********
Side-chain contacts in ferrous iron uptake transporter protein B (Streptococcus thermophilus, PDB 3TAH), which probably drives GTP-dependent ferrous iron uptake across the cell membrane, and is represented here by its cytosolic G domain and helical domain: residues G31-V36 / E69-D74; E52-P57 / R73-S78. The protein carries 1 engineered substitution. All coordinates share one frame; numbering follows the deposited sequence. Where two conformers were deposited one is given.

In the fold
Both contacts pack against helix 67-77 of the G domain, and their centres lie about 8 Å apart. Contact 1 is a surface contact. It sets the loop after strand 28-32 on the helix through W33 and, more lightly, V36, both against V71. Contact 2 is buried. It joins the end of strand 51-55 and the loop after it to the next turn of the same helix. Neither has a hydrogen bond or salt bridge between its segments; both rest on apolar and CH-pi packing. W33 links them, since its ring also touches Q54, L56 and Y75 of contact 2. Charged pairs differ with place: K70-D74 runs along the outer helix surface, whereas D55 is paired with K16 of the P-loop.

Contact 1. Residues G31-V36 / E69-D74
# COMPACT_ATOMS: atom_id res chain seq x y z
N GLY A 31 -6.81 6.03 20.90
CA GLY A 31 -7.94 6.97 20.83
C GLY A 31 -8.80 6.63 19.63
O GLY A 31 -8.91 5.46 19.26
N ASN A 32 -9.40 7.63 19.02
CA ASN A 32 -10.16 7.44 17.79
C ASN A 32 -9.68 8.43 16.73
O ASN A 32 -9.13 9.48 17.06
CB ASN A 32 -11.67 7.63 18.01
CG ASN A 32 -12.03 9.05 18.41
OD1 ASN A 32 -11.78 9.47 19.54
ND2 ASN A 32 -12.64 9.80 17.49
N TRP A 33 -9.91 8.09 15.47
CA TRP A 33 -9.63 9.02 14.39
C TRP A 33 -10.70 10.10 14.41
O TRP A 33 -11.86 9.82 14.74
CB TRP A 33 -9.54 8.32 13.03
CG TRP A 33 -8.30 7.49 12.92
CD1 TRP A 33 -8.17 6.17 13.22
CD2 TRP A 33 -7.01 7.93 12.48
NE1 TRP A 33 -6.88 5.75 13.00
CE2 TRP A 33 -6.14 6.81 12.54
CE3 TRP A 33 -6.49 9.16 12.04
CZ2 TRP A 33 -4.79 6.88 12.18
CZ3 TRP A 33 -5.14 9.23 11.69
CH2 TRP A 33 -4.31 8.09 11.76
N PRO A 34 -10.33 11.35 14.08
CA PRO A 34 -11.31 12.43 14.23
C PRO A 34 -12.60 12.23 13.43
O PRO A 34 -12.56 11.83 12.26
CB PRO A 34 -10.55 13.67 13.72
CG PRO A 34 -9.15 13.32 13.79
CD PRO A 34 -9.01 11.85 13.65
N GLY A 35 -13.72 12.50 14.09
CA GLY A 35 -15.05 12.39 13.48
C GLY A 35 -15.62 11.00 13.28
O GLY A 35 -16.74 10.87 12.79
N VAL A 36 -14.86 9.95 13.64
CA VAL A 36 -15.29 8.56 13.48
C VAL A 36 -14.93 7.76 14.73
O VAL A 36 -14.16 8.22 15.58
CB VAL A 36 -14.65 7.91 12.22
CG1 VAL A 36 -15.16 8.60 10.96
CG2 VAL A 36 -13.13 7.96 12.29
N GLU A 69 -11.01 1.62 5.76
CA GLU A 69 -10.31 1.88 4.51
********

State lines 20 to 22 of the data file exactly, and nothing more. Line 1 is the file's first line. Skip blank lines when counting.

C TRP A 33 -10.70 10.10 14.41
O TRP A 33 -11.86 9.82 14.74
CB TRP A 33 -9.54 8.32 13.03